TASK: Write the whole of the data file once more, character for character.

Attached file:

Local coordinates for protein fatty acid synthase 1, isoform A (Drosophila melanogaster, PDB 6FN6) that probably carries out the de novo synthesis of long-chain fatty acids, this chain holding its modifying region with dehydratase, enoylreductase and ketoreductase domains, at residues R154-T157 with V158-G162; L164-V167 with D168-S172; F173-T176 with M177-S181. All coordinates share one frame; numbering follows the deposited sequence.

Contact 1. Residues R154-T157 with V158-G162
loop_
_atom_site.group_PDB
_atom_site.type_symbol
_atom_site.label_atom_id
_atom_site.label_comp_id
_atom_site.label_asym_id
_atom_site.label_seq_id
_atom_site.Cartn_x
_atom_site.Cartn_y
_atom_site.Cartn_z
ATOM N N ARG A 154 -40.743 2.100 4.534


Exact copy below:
Local coordinates for protein fatty acid synthase 1, isoform A (Drosophila melanogaster, PDB 6FN6) that probably carries out the de novo synthesis of long-chain fatty acids, this chain holding its modifying region with dehydratase, enoylreductase and ketoreductase domains, at residues R154-T157 with V158-G162; L164-V167 with D168-S172; F173-T176 with M177-S181. All coordinates share one frame; numbering follows the deposited sequence.

Contact 1. Residues R154-T157 with V158-G162
loop_
_atom_site.group_PDB
_atom_site.type_symbol
_atom_site.label_atom_id
_atom_site.label_comp_id
_atom_site.label_asym_id
_atom_site.label_seq_id
_atom_site.Cartn_x
_atom_site.Cartn_y
_atom_site.Cartn_z
ATOM N N ARG A 154 -40.743 2.100 4.534